Ultomiris (ravulizumab), developed by Alexion Pharmaceuticals, has expanded the spectrum of indications by adding children (age 1 month and up) and adolescents to the treatment of paroxysmal nocturnal hemoglobinuria.

The regulatory approval, issued by the U.S. Food and Drug Administration (FDA) in June 2021, drew on interim results from the phase 3 clinical trial NCT03406507 (non-randomized, open-label, multicenter, international) that evaluated the safety and efficacy of ravulizumab among pediatric patients (n=13) with paroxysmal nocturnal hemoglobinuria who were previously untreated or receiving Soliris (eculizumab).

After 26 weeks of therapy, administration of Ultomiris relieved 60% and 100% of patients who had not previously been treated and had previously received Soliris, respectively, from dependence on transfusions. Among subjects in the first category, Ultomiris reduced lactate dehydrogenase (LDH) levels, which indicate intravascular hemolysis, and relieved symptoms of fatigue in a clinically significant way. Stabilization of hemoglobin levels was fair for 60% and 75% of patients. In any case, further evaluation of the therapeutic efficacy of ravulizumab in the pediatric population needs more long-term follow-up of patients.

Ravulizumab is a humanized monoclonal antibody that specifically and with high affinity binds to the component 5 (C5) of the complement system and inhibits its cleavage to C5a and C5b fragments, which prevents formation of the membrane attack complex (MAC), thereby inhibiting pathological immune attacks.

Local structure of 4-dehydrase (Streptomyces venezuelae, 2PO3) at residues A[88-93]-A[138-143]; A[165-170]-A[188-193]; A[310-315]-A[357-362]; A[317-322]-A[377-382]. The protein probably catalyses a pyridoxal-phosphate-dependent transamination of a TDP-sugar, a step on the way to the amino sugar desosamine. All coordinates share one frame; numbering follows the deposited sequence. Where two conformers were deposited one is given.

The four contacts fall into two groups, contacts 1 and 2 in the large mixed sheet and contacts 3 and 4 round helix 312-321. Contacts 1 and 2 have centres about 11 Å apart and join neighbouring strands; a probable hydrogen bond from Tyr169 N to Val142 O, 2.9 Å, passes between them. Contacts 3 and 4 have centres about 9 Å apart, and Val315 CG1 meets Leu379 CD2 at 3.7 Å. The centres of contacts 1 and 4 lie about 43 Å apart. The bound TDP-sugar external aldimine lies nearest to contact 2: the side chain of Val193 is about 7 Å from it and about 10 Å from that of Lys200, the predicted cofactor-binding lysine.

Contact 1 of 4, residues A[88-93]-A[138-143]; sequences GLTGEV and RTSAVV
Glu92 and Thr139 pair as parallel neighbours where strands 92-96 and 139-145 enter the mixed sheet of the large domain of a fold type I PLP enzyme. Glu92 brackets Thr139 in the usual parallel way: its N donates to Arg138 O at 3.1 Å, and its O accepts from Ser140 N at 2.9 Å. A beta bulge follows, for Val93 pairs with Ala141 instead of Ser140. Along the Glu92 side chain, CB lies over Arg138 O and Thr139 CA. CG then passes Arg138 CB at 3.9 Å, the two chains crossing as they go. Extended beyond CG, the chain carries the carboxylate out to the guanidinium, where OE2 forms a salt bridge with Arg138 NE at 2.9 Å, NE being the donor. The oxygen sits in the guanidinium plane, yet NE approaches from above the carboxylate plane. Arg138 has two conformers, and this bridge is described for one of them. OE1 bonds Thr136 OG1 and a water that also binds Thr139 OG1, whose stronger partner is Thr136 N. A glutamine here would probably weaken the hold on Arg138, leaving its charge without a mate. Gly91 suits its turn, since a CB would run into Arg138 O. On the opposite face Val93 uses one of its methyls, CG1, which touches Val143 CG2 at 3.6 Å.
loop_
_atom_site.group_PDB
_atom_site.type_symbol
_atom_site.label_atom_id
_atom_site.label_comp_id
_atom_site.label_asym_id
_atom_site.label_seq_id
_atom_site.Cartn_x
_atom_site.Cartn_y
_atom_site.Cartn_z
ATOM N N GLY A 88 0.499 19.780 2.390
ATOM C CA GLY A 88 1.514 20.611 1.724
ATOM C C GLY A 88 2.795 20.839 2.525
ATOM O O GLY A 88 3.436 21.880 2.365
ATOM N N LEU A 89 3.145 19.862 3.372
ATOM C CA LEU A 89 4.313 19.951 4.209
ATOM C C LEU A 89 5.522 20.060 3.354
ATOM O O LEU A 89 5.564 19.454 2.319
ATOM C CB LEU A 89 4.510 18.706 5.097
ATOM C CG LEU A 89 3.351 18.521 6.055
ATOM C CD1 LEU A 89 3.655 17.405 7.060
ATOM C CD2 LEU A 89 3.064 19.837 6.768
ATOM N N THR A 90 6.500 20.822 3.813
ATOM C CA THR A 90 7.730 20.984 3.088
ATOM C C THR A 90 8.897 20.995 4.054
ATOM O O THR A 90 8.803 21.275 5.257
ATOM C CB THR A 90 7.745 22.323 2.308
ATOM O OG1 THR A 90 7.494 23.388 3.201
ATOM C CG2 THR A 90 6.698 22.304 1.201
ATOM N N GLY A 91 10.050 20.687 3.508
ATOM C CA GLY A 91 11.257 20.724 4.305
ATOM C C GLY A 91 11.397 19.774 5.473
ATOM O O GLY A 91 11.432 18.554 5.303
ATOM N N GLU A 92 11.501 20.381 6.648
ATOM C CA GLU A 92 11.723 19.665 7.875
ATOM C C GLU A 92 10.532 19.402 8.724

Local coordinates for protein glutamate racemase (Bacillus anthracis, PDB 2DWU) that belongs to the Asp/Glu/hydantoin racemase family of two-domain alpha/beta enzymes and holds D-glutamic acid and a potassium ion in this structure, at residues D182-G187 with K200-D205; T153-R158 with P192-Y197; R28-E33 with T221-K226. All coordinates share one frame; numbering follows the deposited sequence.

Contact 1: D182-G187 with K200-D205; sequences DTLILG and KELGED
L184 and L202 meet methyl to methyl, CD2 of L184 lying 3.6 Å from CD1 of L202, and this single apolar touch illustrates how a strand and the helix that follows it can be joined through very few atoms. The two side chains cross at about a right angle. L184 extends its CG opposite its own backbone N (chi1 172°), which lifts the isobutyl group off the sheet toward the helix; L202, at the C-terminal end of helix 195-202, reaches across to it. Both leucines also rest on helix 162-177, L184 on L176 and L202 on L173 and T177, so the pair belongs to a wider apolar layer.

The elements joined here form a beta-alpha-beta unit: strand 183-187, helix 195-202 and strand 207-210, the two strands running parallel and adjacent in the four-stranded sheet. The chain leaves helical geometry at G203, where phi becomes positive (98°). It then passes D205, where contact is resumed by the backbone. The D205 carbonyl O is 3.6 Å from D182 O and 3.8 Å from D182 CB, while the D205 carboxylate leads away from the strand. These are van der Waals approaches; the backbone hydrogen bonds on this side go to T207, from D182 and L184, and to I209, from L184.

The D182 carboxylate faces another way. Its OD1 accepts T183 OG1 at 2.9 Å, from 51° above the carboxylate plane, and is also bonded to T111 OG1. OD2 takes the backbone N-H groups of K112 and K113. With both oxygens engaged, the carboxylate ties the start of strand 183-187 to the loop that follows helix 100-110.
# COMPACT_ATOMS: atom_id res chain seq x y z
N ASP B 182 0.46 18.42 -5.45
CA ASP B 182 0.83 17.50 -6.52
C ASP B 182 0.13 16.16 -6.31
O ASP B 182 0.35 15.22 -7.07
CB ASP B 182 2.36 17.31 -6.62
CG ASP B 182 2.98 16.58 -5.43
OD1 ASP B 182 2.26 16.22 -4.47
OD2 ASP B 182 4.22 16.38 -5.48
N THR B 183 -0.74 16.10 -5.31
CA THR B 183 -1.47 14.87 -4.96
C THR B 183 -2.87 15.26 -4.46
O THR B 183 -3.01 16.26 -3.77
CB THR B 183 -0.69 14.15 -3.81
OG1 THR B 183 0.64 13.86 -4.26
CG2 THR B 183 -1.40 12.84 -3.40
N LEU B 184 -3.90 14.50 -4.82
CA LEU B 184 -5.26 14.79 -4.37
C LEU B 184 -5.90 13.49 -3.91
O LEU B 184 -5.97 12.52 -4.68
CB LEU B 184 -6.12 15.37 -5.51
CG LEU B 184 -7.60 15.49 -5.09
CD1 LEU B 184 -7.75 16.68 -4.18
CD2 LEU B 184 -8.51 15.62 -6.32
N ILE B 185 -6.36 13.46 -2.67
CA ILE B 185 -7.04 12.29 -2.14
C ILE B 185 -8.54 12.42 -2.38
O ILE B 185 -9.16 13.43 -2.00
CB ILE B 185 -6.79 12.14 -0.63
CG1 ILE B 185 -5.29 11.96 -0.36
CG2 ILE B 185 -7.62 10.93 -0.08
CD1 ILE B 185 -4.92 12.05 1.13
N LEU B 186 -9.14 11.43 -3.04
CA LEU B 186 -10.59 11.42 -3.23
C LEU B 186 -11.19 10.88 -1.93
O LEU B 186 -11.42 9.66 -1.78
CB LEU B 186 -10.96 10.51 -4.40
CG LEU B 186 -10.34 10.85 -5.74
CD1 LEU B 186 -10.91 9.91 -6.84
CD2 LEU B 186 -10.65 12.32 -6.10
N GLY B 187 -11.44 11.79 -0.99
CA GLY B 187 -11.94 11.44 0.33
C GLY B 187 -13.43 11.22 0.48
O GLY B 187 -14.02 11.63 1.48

Ultomiris, which debuted in December 2018 for therapy of paroxysmal nocturnal hemoglobinuria (PNH) in adults and then, in October 2019, connected children and adults with atypical hemolytic uremic syndrome (aHUS), is an improved version of eculizumab. Whereas maintenance therapy with Soliris requires intravenous infusions every two weeks, Ulltomiris requires infusions every eight weeks. The clinical efficacy of both drugs is comparable.

In December 2020, AstraZeneca set out to acquire Alexion for $39.4 billion. The takeover should strengthen AstraZeneca’s position in the orphan diseases sector. The deal is expected to close in the third quarter of 2021.

Alexion Pharmaceuticals.

AstraZeneca + Alexion = Rescue of Both Companies

Alexion Pharmaceuticals, which owns Soliris, one of the most expensive drugs on Earth, has agreed to sell AstraZeneca for $39 billion.

In May 2021, the FDA approved Empaveli (pegcetacoplan), a new drug indicated to treat paroxysmal nocturnal hemoglobinuria in adults. The therapeutic efficacy of Empaveli is by all accounts superior to that of Soliris. Pegcetacoplan (APL-2), backed by Apellis Pharmaceuticals, is a synthetic cyclic peptide, conjugated to polyethylene glycol, that binds to complement component 3 (C3) and its C3b fragment. C3 inhibition is thought to block all pathways of complement activation: the classical, lectin, and alternative pathways. In addition, it is blocking C3 that suppresses all three principle immune responses: opsonization, inflammation, and MAC formation.


Empaveli: Powerful New Drug for Paroxysmal Nocturnal Hemoglobinuria

Pegcetacoplan is more effective in treating paroxysmal nocturnal hemoglobinuria compared to Soliris.



Ultomiris (ravulizumab). Prescribing information. U.S. [PDF]

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